RIO DE JANEIRO – When news broke that Ryan Lochte and three other U.S. Olympic swimmers had been robbed at gunpoint early Sunday morning, the spokesman for Rio 2016 offered a full-throated apology.
“We regret the violence has got so close to the athletes,” Mario Andrada said, during a daily briefing. “We apologize to those involved and regret that violence is an issue in these Games.”
But since then, the athletes’ story has unraveled to the point where there are serious concerns it’s a hoax. ABC News reports there is a security video of one of the swimmers “breaking down the door to the bathroom at a gas station and fighting with a security guard” at the site of the alleged robbery. That, combined with other inconsistencies, casts doubt on the tale that garnered global headlines.
So does Andrada retract the apology?
“I do not regret having apologized,” he said.
Should the American swimmers apologize to the people of Rio and the Olympic organizers?
“No apologizes from [Lochte] or other athletes are needed,” said Andrada, who then framed the matter as a youthful indiscretion for a 32-year-old man and his friends.
“We have to understand that these kids were trying to have fun. They came here, they represent their country to the best of their ability. They train for years. They competed under gigantic pressure. I understand they’re under investigation. I can’t go much further into the details,” said Andrada.
“But let’s give these kids a break. Sometimes you take actions that you later regret. Lochte is one of the best swimmers of all times. They had fun, they made a mistake, life goes on.”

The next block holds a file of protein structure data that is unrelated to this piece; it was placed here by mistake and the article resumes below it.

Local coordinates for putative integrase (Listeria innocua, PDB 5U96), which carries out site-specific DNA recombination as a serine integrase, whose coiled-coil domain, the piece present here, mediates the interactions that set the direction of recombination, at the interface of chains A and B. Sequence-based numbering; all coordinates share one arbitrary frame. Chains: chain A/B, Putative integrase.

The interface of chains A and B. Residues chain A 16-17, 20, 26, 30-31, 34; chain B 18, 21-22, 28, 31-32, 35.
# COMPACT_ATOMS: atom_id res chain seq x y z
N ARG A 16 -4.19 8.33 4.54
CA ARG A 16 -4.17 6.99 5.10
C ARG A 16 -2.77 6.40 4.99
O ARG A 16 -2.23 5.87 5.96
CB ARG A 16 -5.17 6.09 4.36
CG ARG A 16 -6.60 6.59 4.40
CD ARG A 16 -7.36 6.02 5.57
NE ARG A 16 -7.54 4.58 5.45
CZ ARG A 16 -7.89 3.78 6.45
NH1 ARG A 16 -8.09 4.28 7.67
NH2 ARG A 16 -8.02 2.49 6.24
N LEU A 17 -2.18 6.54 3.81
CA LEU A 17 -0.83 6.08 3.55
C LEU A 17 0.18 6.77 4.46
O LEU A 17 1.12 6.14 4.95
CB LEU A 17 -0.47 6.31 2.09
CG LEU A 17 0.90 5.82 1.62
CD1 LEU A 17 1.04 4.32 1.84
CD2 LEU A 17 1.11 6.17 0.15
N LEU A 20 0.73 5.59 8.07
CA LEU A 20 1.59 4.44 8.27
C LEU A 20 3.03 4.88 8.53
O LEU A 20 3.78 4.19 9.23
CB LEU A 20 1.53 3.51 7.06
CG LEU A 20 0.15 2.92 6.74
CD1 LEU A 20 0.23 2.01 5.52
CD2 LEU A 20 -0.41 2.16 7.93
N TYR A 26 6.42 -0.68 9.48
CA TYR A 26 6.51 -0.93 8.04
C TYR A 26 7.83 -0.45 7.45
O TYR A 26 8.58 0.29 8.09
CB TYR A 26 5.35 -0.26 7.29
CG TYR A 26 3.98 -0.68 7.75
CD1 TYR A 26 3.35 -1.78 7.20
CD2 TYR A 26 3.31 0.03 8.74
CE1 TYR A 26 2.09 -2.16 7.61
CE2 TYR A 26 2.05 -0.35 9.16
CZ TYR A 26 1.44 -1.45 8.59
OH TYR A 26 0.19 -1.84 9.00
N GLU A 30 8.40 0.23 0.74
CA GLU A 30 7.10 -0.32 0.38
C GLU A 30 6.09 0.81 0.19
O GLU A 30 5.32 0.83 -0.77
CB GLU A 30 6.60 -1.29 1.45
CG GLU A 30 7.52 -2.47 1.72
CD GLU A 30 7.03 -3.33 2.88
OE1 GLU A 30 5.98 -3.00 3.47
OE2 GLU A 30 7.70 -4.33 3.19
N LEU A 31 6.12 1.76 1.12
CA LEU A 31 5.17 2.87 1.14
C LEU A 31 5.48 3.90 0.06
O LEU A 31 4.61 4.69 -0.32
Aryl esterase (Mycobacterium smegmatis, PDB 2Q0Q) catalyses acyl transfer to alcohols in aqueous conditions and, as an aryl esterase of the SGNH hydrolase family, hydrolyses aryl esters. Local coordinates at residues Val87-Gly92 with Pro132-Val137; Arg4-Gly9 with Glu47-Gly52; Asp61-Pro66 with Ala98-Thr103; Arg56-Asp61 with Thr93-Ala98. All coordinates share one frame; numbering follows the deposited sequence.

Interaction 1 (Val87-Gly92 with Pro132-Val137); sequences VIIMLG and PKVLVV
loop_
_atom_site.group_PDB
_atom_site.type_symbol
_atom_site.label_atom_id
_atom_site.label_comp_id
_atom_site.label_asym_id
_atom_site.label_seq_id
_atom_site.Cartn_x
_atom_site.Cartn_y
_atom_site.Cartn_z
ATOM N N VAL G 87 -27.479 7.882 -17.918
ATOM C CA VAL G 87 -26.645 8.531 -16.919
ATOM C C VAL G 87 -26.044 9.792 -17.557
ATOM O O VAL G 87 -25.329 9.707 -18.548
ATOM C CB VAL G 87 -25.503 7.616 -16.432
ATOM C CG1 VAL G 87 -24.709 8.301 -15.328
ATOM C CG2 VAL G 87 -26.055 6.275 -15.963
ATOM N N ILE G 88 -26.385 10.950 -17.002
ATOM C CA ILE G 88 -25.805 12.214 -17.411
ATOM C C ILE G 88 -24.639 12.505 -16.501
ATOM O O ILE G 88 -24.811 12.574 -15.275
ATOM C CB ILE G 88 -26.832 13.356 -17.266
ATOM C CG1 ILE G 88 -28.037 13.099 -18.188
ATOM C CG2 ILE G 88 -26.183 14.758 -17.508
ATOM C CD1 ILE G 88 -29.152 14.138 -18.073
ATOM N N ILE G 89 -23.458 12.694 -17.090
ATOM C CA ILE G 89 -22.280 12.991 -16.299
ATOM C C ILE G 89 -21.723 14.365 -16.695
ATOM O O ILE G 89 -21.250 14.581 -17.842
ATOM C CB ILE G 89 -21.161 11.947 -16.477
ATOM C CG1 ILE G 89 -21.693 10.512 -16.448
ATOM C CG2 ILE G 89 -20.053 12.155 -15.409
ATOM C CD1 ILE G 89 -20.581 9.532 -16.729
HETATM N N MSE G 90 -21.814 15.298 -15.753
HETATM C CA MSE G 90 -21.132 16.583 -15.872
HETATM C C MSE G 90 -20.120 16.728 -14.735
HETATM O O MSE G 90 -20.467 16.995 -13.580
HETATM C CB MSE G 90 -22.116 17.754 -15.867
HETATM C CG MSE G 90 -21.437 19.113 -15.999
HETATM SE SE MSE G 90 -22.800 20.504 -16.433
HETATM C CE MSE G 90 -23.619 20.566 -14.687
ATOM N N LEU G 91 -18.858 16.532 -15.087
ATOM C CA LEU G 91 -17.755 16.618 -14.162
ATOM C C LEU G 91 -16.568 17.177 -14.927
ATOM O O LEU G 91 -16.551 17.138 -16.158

While Lochte had already left Brazil, Jimmy Feigen, Gunnar Bentz and Jack Conger were still in Rio. Bentz and Conger were detained at the Rio de Janeiro International Airport as they were attempting to fly home, and will be questioned further by police.
“I’m not a legal expert, but I understand they provided what’s called false testimony. So the police have to carry this investigation,” said Andrada.
Overall, the Rio 2016 spokesman said that they’ll allow the investigation to play out, as it’s suddenly showing the maligned city and Olympic experience in a different light.
“People who saw the bad side when it was first reported, now see we’re on the right side. Why would we need to request an apology, if the facts are speaking for themselves?” he said.
That said, the Rio Games continue to be maligned by crime, as there are reports that an athlete from Great Britain was robbed on Wednesday night. But Andrada bristled at the notion that there have been several instances of people being robbed at gunpoint during the Games.
“When you say ‘several’ reports, we didn’t have several,” he said. “We had ‘some.'”
Good to know.
Listen to Yahoo Sports’ Greg Wyshynski podcast from Rio on GRANDSTANDING, featuring Olympians and NBC cultural correspondents Johnny Weir and Tara Lipinski!
Live from Rio: Tara & Johnny Q & A, green fart water, and more: